By Adam Rivera
The New York Stock Exchange may seem far removed from daily life at Rider University. Between attending classes, working, and involvement with clubs and organizations, for students, Wall Street is, at best, a dream for when they enter “the real world.”
However, every fall, the Student Investment Challenge gives aspiring investors a chance to experience the risks and rewards of the stock market. It’s a learning experience without the fallout of actually losing money.
“It all started in FIN-305: Personal Financial Planning,” said Dr. John Farrell, assistant dean in the College of Business Administration. “I was looking to incorporate an interactive component into the class, something beyond studying for tests and guest lecturers. Then I found this software. When people heard about what I was doing, they came up to me and said, ‘Hey, why don’t you open this up to the whole school?’”
Farrell first held the competition with his class in 2010, which grew into the first university-wide competition in fall 2011. Farrell and the College of Business Administration have run the event every year since.
“It’s about teaching financial literacy, something we try to do for the entire student body out of this office,” Farrell explained. “So while it’s not part of my job per se, we do it every year. It’s fun. The main motivation for students is bragging rights.”
The contest draws anywhere from 45 to 60 participants who work in teams.
“I think the team component is really important,” Farrell said. “Ideally, I would like teams of three, but realistically, I’ll allow teams of two.”
In its short history, the contest has become a major part of some students’ Rider experience. Emerson Bursis, MBA graduate student, has been involved since his freshman year as an undergraduate student at Rider. Originally an entrant, he spent the last two years working with Farrell to organize the event.
“People think, now that I’m running it, that, ‘Oh, you must have won all the time,’ but I did terrible,” Emerson recalled. “One year, I was last; one year I was in the middle, but it was fun. My point was always to try new things.”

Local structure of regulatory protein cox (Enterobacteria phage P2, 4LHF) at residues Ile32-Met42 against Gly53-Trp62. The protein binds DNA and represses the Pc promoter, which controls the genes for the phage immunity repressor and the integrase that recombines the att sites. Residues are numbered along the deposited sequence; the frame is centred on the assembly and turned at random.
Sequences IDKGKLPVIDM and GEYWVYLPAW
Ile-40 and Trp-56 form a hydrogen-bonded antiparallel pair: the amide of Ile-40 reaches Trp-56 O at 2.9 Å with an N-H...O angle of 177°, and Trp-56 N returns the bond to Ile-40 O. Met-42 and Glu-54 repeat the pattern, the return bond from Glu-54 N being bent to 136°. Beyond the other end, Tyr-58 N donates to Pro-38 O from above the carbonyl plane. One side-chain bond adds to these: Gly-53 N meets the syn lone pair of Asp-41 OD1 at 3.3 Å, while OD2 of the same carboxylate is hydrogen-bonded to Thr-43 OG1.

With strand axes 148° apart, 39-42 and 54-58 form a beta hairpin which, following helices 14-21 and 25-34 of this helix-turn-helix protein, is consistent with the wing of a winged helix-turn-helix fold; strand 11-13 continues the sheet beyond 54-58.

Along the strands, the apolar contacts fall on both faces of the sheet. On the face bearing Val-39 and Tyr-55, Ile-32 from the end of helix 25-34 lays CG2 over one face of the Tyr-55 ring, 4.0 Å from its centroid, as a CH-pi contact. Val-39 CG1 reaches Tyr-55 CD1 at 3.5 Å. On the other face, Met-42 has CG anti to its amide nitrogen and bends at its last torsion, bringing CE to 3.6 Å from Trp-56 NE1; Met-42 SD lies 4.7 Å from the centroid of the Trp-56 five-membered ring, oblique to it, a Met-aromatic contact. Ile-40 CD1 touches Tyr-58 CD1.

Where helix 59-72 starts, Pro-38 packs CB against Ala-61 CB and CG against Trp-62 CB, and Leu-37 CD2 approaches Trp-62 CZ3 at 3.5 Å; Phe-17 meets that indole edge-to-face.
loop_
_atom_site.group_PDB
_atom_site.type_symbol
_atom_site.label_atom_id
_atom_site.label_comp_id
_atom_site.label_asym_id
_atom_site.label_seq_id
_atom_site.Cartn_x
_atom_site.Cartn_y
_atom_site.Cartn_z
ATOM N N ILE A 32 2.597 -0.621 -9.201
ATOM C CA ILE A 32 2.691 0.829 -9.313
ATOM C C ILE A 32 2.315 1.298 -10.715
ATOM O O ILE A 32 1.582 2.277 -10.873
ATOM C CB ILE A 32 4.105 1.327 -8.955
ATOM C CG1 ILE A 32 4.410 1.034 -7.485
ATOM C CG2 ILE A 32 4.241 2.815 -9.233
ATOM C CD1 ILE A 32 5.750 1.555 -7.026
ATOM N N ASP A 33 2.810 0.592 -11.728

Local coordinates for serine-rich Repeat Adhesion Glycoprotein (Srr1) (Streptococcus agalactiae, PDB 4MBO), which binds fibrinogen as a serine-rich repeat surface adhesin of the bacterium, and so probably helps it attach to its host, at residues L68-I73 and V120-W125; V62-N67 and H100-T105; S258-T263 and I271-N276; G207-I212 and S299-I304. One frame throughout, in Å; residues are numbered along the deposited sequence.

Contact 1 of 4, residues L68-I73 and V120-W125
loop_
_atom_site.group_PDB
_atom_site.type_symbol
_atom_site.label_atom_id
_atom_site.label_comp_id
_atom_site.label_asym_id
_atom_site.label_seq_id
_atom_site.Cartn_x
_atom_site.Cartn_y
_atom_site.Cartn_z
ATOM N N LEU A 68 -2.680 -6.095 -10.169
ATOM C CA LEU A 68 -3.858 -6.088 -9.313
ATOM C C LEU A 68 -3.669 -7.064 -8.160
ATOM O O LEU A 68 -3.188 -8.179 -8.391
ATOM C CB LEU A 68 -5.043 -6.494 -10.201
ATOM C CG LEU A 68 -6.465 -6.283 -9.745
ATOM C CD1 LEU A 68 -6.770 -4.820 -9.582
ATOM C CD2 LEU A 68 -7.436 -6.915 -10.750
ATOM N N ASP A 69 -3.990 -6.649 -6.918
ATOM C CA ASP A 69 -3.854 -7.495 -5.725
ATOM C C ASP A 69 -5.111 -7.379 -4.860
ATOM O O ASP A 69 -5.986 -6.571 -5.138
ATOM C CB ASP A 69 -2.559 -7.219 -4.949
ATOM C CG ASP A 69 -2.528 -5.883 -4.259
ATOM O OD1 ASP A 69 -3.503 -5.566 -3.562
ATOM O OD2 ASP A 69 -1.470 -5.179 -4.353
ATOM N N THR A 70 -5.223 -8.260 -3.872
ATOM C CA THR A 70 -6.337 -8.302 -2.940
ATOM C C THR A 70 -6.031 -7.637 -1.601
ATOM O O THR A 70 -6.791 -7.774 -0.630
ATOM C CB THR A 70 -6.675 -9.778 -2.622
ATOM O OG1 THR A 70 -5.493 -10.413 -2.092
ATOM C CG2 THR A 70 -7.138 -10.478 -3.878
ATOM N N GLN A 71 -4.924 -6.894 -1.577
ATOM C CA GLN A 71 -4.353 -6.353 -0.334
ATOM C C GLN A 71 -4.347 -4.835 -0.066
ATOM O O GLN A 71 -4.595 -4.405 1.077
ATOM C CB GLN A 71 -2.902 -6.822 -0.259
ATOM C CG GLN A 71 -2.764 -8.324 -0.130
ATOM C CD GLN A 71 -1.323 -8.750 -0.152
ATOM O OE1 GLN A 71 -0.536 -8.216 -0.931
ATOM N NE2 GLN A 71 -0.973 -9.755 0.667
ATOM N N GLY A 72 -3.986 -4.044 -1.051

The competition’s continued success owes much to Farrell’s efforts to maximize learning for the students. “The entire College of Business Administration is really supportive. We used to assign each team an adviser. We’ve since made it optional, since we found that some teams would never contact their adviser. But we had advisers from the finance world, from places like Merrill Lynch. We also had professors serve as advisors. [Dr.] David Suk had a winning team one year and [Interim Dean] Anne Carroll did, as well.”
The competition has also developed an international aspect. CEFAM, Rider’s sister school in France, also incorporates the Investment Challenge as part of the curriculum for one of its classes. In fall 2013, a team from CEFAM set a record high for the challenge.
“They adopted a high-risk, high-reward strategy that I don’t think they would have pursued if they were using their own money,” Farrell said. “But it worked for them. That year, we had one award ceremony at Rider and one in France.”
Emerson believes that having the Investment Challenge as part of a class gives the CEFAM students an edge. “When they’re learning options, they’re investing in options. When they’re learning futures, they’re investing in futures.”
In 2014, the Rider-based team of Rajan Patel, senior finance and management double major, and Shuai Zhang, MBA, took home the prize.
“I’m looking forward to entering the competition next year,” Patel said. “I would encourage every business major to do this. It’s a great learning experience. If you’re losing, fine, but you’ll learn. Even if you don’t know anything, partner with someone with experience and you’ll learn so much.”